Mark Armstrong of University College London for his paper, published in the RAND Journal of Economics, entitled “Competition in Two-Sided Markets.”

Igal Hendel and Aviv Nevoof Northwestern University for their paper, published in Econometrica, entitled “Measuring the Implications of Sales and Consumer Inventory Behavior.”

The 2007 winner for PhD student:
Nathan Miller of the University of California at Berkeley for his paper, “Can Strategic Leniency Fight Organized Crime? Empirical Evidence from Cartel Enforcement.”

February 14, 2008 | Permalink | Comments (0) | TrackBack (0)

BIICL International Cartels Conference

Posted by D. Daniel Sokol

The British Institute of International and Comparative Law (BIICL) will hold an International Cartels Conference on February 26 in London.

Confirmed speakers include:

Simon Williams, Office of Fair Trading

Carolyn Galbreath, Irish Competition Authority

Michael O'Kane, Peters & Peters

Dr Nicholas Green QC, Brick Court Chambers

Lawrence Zweifach, Heller Ehrman LLP

Roxann Henry, Howrey LLP

February 14, 2008 | Permalink | Comments (0) | TrackBack (0)

Twombley, Leegin and the Reshaping of Antitrust

Posted by D. Daniel Sokol

Image002 Randy Picker of the University of Chicago Law School has come out with Twombley, Leegin and the Reshaping of Antitrust.

ABSTRACT: This paper considers the four antitrust decisions in the Supreme Court's 2006 Term.

It offers brief discussions of Weyerhaeuser and Credit Suisse. Weyerhaeuser is a small, modest decision. The Court isn't likely to see another predatory bidding case soon and the Court chose to minimize doctrinal complexity by bringing predatory bidding analysis in sync with the Court's prior treatment of predatory pricing in Brooke Group. Credit Suisse too is minimally incremental. In concluding that federal securities law implicitly precluded claims asserting antitrust violations in the sale of new securities, the Court followed its prior decision in Gordon as well as the Court's more recent preference for regulatory schemes over antitrust as seen in Trinko. Pushing antitrust authority toward specialized regulators like the Securities and Exchange Commission broadens the trade-offs that can be made between antitrust concerns and other values and almost certainly expands the circumstances under which industry actors can act collectively. That matters, so Credit Suisse covers more of the economic landscape than Weyerhaeuser, but the decision itself is a small step from prior doctrine.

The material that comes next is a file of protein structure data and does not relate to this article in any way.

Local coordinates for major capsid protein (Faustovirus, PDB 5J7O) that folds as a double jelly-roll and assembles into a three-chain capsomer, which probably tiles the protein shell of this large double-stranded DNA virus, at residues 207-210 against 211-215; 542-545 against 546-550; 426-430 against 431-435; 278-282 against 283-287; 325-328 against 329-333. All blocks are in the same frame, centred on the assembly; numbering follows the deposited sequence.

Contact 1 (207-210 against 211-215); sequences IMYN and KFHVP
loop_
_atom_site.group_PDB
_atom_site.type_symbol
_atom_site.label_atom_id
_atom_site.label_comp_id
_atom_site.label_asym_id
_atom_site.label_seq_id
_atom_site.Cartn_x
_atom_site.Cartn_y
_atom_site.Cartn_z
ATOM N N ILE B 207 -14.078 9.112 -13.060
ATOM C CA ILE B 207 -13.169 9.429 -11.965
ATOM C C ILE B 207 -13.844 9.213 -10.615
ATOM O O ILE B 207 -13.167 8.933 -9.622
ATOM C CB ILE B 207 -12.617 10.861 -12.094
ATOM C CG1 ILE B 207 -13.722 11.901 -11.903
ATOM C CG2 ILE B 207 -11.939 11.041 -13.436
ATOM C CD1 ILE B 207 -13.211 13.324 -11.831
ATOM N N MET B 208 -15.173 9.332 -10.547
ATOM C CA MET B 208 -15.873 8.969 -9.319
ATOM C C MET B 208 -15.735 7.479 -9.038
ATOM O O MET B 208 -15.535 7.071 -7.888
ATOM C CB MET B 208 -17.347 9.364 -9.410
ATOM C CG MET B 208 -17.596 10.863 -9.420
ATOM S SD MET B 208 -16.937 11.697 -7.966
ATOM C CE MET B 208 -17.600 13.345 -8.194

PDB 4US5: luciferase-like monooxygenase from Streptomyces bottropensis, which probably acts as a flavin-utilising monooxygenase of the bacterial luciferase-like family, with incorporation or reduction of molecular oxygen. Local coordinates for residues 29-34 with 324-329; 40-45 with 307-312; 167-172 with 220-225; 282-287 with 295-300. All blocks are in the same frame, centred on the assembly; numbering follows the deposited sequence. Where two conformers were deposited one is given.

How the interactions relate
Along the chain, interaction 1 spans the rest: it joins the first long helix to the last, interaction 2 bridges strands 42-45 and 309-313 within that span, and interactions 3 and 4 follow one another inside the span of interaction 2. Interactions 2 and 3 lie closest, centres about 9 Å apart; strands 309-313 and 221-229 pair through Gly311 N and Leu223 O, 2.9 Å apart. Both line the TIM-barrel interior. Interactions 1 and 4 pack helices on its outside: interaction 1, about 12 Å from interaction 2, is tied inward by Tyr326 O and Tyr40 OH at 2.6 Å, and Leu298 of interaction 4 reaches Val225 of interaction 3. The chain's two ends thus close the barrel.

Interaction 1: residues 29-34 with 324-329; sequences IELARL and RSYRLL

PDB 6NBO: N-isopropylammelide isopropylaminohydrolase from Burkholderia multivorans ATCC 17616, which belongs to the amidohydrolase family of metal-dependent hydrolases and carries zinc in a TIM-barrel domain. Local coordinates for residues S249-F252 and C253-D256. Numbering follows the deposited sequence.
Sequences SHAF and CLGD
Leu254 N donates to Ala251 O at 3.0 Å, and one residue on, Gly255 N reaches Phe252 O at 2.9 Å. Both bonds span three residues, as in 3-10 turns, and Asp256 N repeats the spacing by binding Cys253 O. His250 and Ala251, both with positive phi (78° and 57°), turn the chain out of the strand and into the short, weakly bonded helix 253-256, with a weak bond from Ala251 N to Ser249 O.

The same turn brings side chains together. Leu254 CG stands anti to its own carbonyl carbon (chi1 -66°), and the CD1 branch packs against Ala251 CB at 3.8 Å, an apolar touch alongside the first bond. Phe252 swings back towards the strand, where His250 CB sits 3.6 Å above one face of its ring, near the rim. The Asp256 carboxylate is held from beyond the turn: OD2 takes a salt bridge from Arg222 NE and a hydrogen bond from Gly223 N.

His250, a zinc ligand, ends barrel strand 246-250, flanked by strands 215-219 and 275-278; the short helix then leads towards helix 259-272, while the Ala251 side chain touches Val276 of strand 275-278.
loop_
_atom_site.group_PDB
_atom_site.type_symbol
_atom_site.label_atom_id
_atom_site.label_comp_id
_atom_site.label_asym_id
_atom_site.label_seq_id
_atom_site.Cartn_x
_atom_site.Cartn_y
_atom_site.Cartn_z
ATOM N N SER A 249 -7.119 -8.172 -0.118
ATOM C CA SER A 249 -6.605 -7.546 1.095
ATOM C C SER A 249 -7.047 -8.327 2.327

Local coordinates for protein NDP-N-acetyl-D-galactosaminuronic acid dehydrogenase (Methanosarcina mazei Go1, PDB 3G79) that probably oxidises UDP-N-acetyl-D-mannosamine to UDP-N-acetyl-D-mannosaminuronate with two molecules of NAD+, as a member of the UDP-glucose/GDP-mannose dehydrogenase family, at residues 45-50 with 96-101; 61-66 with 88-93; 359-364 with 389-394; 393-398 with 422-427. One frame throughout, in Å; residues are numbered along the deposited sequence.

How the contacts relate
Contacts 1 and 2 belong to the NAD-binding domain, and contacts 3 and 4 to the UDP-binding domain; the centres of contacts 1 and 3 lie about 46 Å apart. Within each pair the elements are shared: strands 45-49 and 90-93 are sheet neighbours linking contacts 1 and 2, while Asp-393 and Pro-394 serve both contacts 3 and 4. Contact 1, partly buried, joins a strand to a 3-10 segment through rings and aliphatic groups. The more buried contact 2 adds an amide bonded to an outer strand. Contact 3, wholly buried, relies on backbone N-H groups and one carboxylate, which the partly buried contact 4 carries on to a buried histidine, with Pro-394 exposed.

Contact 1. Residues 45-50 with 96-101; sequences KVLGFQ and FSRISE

Twombly and Leegin are each, in their own ways, blockbusters. Twombly will appear in case after case, as antitrust defendants try to rely on its new tougher rules for FRCP 12(b)(6) motions. Twombly represents a preference for blunt instruments over sharp edges. The central problem confronted by Twombly is discovery run amok. The Court has the tools in its hands to control that by rewriting the discovery rules and overturning lower court decisions implementing those rules. Twombly suggests that the Court believes that refinement of those rules will fail in controlling discovery and it is willing to pay the price that private plaintiffs will have no good way to get at the best-hidden antitrust conspiracies.

Finally, Leegin brings to a close - for now or forever? - the 100-year saga of contractual minimum resale price maintenance. Since its decision in 1911 in Dr. Miles, the Court has confronted this issue again and again in the slightly-refined versions that make up the art of institutional design. Over time, the Court has chipped away at Dr. Miles, first in not finding a violation of Section 1 of the Sherman Act for the unilateral minimum RPM in Colgate in 1919 and in then broadly subjecting nonprice vertical restraints to rule-of-reason treatment in Sylvania in 1977. Given that, on what basis would Dr. Miles survive?

That is a question of stare decisis and Leegin ends up in an all-out fight over stare decisis in antitrust. That is new: the Court has been overturning old decisions in antitrust for some time and has done so with little stare decisis fanfare. That suggests that the dispute over stare decisis in Leegin is just a convenient forum for the larger dispute over stare decisis that is percolating through a divided Court. I don't have a full-blown theory of stare decisis but I do suggest why the Court has been mistaken to treat stare decisis in statutory cases differently from that in constitutional cases. The Court has made too little of one of its critical tools in shaping statutes, namely, the power to set a default point for subsequent congressional action. Once we treat the Court's decisions as inputs in subsequent lawmaking, there is greater reason to think that the Court should have a uniform approach to stare decisis across the Constitution and statutes.

February 14, 2008 | Permalink | Comments (0) | TrackBack (0)

Wednesday, February 13, 2008

Unilateral Effects Analysis and Litigation Workshop

Posted by D. Daniel Sokol

The transcript and podcast of the FTC's Unilateral Effects Analysis and Litigation Workshop held yesterday are now on the FTC website .

February 13, 2008 | Permalink | Comments (0) | TrackBack (0)

International Antitrust and Monopolization